Durbin Announces New Safety and Security Measures in East St. Louis Federal Housing
City Refuses to Rein in “Club Scene” Despite Record Violent Crime
[EAST ST. LOUIS, IL] – Increased security measures at East St. Louis Housing Authority properties will help protect innocent families, U.S. Dick Durbin (D-IL), an East St. Louis native, said today as he announced the installation of security cameras at six high-rise properties and the hiring of a new security coordinator.
“Residents of East St. Louis suffer from one of the highest violent crime and homicide rates in the country. The people raising their families in this community deserve better. These security cameras will help increase safety by giving law enforcement agencies and a new security coordinator access to areas they were previously unable to monitor. I hope that we can build on this to improve security beyond the federal housing,” Durbin said.
The East St. Louis Housing Authority (ESLHA) has been in receivership by the Department of Housing and Urban Development (HUD) since 1985. In January, HUD hired a security coordinator to work with local law enforcement officials to monitor the new security cameras and increase security at all ESLHA properties.
Once the cameras are installed, the security coordinator, East St. Louis Police dispatcher, and other law enforcement agencies will have full visual access to the six high-rise apartment buildings. Additional security cameras will be installed at the John DeShields and John Robinson housing developments by the end of the year. The enhancements will also allow for future expansion of the cameras to an internet based system.
Last August, Durbin met with residents of the John DeShields Housing Development and the Working Against Violent Elements (WAVE) Task Force, a collaboration of federal, state and local law enforcement agencies, in order to discuss measures that could be taken in order to address violent crime in the area.
The meeting was the culmination of a series of actions Durbin took to work with law enforcement agencies to more aggressively combat the wave of violent crime in East St. Louis, including meetings with FBI Director Robert Mueller and the Special Agent in Charge of the ATF Chicago Field Division Andrew Traver. As a result, the FBI provided its local field office with additional training, mentoring, resources, and staffing, and ATF has since increased its focus on investigating violent firearms offenses and gun trafficking in the East St. Louis area in coordination with the WAVE Task Force.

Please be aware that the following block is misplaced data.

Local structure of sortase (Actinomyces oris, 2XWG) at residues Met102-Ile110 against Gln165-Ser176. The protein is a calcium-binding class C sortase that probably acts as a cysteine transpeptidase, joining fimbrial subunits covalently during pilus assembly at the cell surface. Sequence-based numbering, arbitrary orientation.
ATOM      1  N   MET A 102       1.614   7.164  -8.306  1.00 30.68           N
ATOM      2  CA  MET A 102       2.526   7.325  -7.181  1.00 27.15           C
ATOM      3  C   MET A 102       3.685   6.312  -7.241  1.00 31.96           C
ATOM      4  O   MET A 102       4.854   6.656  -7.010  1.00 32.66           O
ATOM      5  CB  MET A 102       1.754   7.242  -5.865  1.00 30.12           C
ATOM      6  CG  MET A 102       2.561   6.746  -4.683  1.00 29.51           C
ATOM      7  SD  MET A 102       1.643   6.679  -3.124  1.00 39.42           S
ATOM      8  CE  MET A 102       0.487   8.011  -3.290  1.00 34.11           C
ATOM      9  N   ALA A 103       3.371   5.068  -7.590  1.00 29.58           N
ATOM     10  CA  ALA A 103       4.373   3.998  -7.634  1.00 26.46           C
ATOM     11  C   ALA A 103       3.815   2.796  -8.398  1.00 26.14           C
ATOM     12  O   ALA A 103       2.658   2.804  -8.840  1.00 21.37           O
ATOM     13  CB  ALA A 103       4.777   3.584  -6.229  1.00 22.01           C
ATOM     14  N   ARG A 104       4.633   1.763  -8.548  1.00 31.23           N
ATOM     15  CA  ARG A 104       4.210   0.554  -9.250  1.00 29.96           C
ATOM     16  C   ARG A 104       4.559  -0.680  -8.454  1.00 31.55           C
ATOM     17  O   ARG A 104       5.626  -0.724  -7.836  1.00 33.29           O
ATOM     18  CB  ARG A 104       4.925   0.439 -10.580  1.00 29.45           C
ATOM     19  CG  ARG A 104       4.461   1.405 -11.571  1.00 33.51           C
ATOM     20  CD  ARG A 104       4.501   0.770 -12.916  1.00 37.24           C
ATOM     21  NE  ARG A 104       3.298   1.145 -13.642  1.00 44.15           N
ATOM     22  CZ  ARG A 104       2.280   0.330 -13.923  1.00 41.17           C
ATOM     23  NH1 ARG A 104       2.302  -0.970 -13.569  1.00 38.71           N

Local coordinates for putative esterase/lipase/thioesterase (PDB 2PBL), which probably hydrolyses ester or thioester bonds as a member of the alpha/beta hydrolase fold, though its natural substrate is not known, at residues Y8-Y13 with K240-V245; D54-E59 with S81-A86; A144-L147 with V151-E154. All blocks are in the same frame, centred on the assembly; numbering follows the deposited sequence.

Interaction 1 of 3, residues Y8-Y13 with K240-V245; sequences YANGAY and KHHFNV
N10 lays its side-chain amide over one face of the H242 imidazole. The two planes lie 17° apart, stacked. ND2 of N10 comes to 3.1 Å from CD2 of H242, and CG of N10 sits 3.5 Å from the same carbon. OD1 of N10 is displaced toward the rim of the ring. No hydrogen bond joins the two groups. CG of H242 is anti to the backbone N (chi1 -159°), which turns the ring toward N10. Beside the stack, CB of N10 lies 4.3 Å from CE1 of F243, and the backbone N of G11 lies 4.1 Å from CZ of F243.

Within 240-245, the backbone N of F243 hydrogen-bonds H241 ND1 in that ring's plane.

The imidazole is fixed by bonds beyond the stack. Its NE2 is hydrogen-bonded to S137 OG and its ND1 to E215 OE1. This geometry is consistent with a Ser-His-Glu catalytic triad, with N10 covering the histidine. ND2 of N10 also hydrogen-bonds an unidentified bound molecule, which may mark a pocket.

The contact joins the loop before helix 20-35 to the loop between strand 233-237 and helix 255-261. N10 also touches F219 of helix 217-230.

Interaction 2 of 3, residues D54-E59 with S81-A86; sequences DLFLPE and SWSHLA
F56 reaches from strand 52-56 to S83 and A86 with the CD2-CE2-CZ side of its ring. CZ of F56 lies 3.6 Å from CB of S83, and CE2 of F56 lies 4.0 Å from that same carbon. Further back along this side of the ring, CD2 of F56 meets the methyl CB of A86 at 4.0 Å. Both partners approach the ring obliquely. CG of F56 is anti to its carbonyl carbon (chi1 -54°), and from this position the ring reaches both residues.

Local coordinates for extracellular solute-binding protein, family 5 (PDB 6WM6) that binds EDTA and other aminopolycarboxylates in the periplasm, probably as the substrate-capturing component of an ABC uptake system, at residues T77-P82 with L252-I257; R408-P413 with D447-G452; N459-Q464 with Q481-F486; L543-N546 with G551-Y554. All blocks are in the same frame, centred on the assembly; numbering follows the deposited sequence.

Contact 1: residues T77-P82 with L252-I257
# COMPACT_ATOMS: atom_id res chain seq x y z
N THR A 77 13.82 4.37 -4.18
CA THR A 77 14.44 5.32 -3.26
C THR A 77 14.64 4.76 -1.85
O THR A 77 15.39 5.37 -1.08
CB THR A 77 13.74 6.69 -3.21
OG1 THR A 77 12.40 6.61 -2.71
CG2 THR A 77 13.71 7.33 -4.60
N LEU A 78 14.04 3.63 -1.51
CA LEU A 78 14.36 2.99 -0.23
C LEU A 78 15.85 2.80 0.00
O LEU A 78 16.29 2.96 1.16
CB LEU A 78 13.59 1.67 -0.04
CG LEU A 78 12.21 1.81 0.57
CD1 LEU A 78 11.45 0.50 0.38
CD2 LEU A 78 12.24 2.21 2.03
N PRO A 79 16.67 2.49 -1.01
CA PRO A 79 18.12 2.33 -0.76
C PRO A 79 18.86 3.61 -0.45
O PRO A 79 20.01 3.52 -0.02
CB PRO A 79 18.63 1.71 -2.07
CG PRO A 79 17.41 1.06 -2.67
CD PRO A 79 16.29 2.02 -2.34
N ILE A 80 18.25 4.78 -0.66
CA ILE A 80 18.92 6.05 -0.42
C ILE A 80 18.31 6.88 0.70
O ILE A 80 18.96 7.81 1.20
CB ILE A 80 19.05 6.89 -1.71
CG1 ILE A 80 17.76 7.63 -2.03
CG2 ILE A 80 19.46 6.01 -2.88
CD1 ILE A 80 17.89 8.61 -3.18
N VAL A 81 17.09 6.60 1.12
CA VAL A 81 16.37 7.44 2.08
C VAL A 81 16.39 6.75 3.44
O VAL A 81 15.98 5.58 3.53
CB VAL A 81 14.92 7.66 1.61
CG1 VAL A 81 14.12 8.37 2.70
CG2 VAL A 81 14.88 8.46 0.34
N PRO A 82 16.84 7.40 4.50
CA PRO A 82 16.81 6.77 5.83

Durbin also called on Mayor Alvin Parks to enforce the 1 a.m. cutoff for liquor store sales, which has been a contributing factor in the growing number of criminal incidents. Durbin also personally appealed to Mayor Parks to take aggressive action to rein in the so-called clubs and liquor stores in town, many of which are open well into the early morning hours. To date, the mayor has not responded.
Although the population of East St. Louis has decreased in recent years, the violent crime and homicide rates in East St. Louis continue to rank among the nation’s highest. In 2010 alone, there were 31 homicides in East St. Louis and surrounding communities. In 2009, Illinois State Police statistics show that East St. Louis had a population of less than 29,000 but had 3,642 serious reported crimes including 1,348 aggravated assaults, 905 burglaries, 265 robberies and 43 sexual assaults, amounting to a crime rate of 12,658 crimes per 100,000 residents. By comparison, in 2009, Chicago had a crime rate of 5,426 crimes per 100,000 residents and the Illinois average was 3,299 crimes per 100,000 residents.
“If the Mayor will not accept our challenge to end the all-night ‘club scene’ and restrict late-night liquor sales, we must do all we can to protect the families and children in federal housing from this shameful wave of violent crime,” Durbin said.
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